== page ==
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Documenting Puerto Rico’s Debt Crisis

By Arts & Culture

Puerto Rico faces a financial crisis and public debt that could soon impact its ability to provide basic services to its residents. According the New York Times, the U.S. territory  has an estimated $72 billion debt. The economy has been failing for the past decade. The situation is also deeply personal for the more than 100,000 Puerto Ricans who live in Chicago. It’s personal for me. I am Puerto Rican, and I am well aware of the impending threat of this crisis with each passing moment. The same is true for my family on the island — my grandparents who were born and live there, my cousins, aunts, and uncles. They are living with the consequences of the crisis as it casts a constant shadow over the island.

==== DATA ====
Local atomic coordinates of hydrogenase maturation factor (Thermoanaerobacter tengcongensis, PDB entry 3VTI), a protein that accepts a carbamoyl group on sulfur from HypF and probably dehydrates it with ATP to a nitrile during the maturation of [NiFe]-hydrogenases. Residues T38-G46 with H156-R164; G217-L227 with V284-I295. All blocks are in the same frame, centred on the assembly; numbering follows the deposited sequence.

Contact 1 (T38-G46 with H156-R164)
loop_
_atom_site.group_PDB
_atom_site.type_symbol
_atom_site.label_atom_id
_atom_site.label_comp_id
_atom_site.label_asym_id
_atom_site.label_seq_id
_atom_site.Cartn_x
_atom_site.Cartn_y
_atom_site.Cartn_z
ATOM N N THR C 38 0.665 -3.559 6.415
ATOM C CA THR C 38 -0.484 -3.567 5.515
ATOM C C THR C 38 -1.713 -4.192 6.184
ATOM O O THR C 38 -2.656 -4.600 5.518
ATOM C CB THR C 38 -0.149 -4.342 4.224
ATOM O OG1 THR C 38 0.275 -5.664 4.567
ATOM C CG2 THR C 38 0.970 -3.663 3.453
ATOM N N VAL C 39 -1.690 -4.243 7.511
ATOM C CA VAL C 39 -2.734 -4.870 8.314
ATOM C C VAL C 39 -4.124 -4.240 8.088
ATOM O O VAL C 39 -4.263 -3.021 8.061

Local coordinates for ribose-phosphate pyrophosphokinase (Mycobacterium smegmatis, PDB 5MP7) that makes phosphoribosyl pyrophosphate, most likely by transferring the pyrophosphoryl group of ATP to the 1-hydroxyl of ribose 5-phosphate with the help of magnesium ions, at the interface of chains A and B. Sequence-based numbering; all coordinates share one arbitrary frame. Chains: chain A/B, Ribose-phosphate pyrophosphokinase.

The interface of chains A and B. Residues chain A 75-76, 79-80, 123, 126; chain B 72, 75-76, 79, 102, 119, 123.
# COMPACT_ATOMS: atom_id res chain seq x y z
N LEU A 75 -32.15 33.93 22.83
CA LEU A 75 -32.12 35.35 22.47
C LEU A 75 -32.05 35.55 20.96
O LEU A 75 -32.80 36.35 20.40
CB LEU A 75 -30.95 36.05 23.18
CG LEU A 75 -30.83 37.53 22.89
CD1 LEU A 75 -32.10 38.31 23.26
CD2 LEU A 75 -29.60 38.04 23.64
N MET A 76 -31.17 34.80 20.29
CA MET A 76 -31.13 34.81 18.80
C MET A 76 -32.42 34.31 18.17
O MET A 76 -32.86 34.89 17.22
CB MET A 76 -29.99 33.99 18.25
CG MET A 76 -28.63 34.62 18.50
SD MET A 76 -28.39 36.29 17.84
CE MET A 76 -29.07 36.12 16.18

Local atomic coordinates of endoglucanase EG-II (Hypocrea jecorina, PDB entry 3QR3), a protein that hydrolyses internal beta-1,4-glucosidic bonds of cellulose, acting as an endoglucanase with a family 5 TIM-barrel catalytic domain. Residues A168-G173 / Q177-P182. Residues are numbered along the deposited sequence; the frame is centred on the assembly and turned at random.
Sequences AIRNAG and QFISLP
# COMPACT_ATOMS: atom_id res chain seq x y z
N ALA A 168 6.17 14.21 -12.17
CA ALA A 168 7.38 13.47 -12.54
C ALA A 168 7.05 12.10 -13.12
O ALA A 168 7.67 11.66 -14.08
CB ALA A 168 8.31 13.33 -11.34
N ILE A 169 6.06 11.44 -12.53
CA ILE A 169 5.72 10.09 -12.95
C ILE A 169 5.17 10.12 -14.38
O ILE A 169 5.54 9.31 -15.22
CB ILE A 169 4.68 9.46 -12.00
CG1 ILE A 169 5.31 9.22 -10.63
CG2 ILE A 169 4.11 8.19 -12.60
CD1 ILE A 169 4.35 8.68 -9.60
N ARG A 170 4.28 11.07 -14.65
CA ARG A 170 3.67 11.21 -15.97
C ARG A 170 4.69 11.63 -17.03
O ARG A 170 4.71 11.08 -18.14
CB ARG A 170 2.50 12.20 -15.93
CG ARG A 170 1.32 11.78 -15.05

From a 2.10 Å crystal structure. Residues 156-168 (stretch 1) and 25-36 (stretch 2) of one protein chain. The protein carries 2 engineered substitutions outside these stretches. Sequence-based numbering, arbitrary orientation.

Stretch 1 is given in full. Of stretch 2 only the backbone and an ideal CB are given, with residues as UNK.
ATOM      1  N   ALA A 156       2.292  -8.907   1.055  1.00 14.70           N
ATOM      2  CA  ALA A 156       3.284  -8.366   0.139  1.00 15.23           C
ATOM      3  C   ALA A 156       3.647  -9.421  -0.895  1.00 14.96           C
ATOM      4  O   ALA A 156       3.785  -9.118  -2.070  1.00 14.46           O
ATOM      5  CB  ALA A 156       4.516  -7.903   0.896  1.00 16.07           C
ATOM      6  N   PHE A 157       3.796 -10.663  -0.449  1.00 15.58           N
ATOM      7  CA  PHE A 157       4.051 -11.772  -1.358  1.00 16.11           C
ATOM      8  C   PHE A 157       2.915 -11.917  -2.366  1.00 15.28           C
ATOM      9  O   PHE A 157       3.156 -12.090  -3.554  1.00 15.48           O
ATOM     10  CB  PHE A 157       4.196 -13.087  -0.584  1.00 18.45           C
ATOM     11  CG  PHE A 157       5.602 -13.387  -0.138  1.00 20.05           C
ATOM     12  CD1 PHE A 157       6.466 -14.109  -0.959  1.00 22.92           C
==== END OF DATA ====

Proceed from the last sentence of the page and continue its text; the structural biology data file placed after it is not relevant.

The Puerto Rican community on the island and in the U.S. mainland have asked Congress to authorize the restructuring of all or part of the debt. The Republican majority in Congress has denied the Puerto Rican government and its public corporations access to bankruptcy to restructure its debt and jumpstart the economy.  According to the New York Times, recent talks with creditors to restructure the debt have fallen through.

The crisis is mirrored in its infrastructure that is fractured and broken down. The people of Puerto Rico want to have a hospitable living environment and move toward a better future.

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